December 1, 2009
By Marlene Lang
I received mail asking about the "leak" at Three Mile Island on Nov. 21. There was no "leak." Chicago-headquartered Exelon Corp. is replacing the steam generator at its Three Mile Island Unit 2 nuclear reactor, as is being done at other old plants around the country. These alloy generators were made to last the life of the plant, 30 to 40 years, and no plan was made back then for how to replace them. Today, these dinosaur plants are applying for license extensions and must replace their ailing parts.
Nuclear power plants are being pushed as part of climate-change legislation. But the focus should be on renewable power sources, which are getting cheaper and don't produce radioactive waste.
November 28, 2009
As the Senate debates climate legislation that could reinvent the country's energy infrastructure, it is richly ironic that lawmakers who consider themselves rock-ribbed fiscal conservatives are among the strongest backers of nuclear plants -- a vastly expensive, inefficient and dangerous source of energy that requires massive taxpayer bailouts.
Statement of Three Mile Island Alert, Inc. on the
Relicensing the Susquehanna Steam Electric Station
November 28, 2009
The NRC’s review and approval of the Susquehanna
application has taken much longer than the usual 22 to 30
months for a renewal request due to the NRC’s request for
additional information. Susquehanna's license renewal took
39 months, and included a $500,000 fine issued by the
Susquehanna River Basin Commission for improperly
Consider TMI-Alert's satirical account of information flow regarding incidents at Three Mile Island:
VICTOR GILINSKY | 25 JUNE 2008
Let's talk about something no one is happy with--citizen and state participation in Nuclear Regulatory Commission (NRC) licensing hearings on nuclear plants and facilities. The industry and commission's view is that those who are flat out opposed should express themselves somewhere else, instead of tying up NRC hearings with safety issues best left to government experts. But because of federal preemption of safety regulation, states have no say in these matters and there is no somewhere else. Citizens and states can influence nuclear construction only by participating in NRC hearings, which allow only narrow technical arguments.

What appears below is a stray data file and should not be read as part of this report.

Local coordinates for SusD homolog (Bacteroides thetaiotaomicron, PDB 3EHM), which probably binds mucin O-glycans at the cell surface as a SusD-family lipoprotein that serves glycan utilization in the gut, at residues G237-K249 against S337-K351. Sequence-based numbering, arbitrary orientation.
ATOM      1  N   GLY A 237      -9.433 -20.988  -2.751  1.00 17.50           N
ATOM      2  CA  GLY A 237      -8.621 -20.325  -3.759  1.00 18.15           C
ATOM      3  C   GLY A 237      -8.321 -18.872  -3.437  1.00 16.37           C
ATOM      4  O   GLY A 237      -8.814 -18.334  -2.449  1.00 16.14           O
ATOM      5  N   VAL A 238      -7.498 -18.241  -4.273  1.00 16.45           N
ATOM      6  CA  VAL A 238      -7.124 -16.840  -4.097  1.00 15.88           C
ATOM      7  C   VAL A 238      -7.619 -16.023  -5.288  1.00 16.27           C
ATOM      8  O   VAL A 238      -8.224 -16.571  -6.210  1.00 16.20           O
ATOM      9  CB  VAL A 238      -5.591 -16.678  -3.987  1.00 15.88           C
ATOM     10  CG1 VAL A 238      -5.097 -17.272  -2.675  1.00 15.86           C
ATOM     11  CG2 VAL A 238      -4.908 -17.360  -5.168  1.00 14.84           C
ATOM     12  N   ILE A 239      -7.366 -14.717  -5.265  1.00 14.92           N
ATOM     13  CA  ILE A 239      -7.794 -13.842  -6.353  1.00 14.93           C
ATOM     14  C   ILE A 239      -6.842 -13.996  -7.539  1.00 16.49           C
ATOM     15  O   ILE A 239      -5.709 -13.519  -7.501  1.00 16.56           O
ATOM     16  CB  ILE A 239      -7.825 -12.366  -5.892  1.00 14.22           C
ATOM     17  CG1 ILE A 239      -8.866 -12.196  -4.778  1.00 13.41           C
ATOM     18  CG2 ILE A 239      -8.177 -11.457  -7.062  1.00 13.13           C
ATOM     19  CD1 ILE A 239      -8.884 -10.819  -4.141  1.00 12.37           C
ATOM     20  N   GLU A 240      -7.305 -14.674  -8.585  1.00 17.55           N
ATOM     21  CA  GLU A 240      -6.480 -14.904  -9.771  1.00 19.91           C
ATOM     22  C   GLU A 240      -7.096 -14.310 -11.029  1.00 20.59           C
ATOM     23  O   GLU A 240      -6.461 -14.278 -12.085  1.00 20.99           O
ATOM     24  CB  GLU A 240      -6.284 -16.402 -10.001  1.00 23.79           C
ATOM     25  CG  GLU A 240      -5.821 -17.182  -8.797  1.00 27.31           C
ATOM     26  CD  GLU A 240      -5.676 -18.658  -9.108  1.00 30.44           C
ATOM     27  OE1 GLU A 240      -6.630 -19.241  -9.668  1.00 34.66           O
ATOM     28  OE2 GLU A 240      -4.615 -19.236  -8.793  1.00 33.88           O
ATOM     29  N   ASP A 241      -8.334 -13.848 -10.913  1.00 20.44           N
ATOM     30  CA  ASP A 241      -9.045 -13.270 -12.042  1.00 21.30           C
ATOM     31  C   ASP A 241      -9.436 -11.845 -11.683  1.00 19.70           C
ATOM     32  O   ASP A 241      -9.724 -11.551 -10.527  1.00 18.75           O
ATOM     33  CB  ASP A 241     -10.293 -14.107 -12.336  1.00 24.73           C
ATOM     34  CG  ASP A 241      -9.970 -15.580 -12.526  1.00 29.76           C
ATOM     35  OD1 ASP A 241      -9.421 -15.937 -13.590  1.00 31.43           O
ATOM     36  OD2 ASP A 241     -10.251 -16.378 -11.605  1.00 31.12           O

October 24, 2009 by Eric Joseph Epstein
In a place far away, not long ago, atomic scientists predicted the
dawn of a new day where automobiles would be powered by nuclear fuel
and weather could be controlled by atomic clouds. Their high priest
promoted nuclear energy as "electricity too cheap to meter.”
(Admiral Lewis L. Strauss, Chairman of the U.S. Atomic Energy Commission,
by Eric Epstein
From TMI Alert:
PPL has declared that part of its strategy to cure global warming
is to add another nuclear generating station. While PPL's nuclear
stations have less of a carbon "footprint" than their coal-generating
siblings, the company has failed to acknowledge the financial,
radioactive and aquatic "footprints" associated with adding on to
the Susquehanna Steam Electric Station.
Beyond Nuclear Bulletin
September 10, 2009
Beyond Nuclear challenges new reactor & old waste at Fermi, Michigan
Beyond Nuclear has recently scored victories, and suffered defeats, in its intervention against the Fermi nuclear power plant on the Lake Erie shoreline. On July 31st, a Nuclear Regulatory Commission Atomic Safety and Licensing Board (ASLB) admitted four of the fourteen contentions Beyond Nuclear and its allies submitted opposing the Fermi 3 new reactor proposal. These included contentions on so-called "low level" radioactive waste, endangered species, groundwater contamination, and Lake Eriepollution concerns. On Aug. 21st, the same ASLB rejected Beyond Nuclear's call for security upgrades at Fermi 2's proposed dry cask storage facility for high-level radioactive waste. Beyond Nuclear will vigorously defend the four contentions at upcoming ASLB hearings, and appeal the exclusion of those rejected. Updates, intervention documents, and news articles are posted at our "Nuclear Reactors" Web site section.
Beyond Nuclear Bulletin
September 3, 2009
Regulatory decay allows more radioactive leaks from aging nuclear power plants
Background: More radioactive leaks from reactors like Dresden, Oyster Creek, Vermont Yankee and Indian Point are calling attention to a largely ignored Nuclear Regulatory Commission document dating back to 1979 when the agency first asked operators to periodically inspect pipes and tanks to prevent uncontrolled leaks.